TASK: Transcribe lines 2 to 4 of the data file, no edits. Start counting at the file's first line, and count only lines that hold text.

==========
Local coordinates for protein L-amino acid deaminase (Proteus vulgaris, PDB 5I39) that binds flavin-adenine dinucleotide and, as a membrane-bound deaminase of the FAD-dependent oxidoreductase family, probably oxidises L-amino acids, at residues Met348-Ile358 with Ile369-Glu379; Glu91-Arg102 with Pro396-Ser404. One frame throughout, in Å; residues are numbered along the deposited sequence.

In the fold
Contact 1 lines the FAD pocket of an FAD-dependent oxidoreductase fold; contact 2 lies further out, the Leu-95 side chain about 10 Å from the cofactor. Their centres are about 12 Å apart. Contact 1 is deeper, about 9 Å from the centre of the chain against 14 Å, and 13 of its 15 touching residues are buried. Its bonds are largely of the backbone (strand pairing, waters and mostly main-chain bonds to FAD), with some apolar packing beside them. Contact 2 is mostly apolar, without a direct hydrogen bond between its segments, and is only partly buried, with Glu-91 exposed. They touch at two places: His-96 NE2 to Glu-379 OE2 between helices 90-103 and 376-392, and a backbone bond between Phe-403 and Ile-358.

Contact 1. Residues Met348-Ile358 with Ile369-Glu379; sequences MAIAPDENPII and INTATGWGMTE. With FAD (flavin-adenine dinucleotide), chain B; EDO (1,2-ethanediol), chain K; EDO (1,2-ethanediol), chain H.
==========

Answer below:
In the fold
Contact 1 lines the FAD pocket of an FAD-dependent oxidoreductase fold; contact 2 lies further out, the Leu-95 side chain about 10 Å from the cofactor. Their centres are about 12 Å apart. Contact 1 is deeper, about 9 Å from the centre of the chain against 14 Å, and 13 of its 15 touching residues are buried. Its bonds are largely of the backbone (strand pairing, waters and mostly main-chain bonds to FAD), with some apolar packing beside them. Contact 2 is mostly apolar, without a direct hydrogen bond between its segments, and is only partly buried, with Glu-91 exposed. They touch at two places: His-96 NE2 to Glu-379 OE2 between helices 90-103 and 376-392, and a backbone bond between Phe-403 and Ile-358.

Contact 1. Residues Met348-Ile358 with Ile369-Glu379; sequences MAIAPDENPII and INTATGWGMTE. With FAD (flavin-adenine dinucleotide), chain B; EDO (1,2-ethanediol), chain K; EDO (1,2-ethanediol), chain H.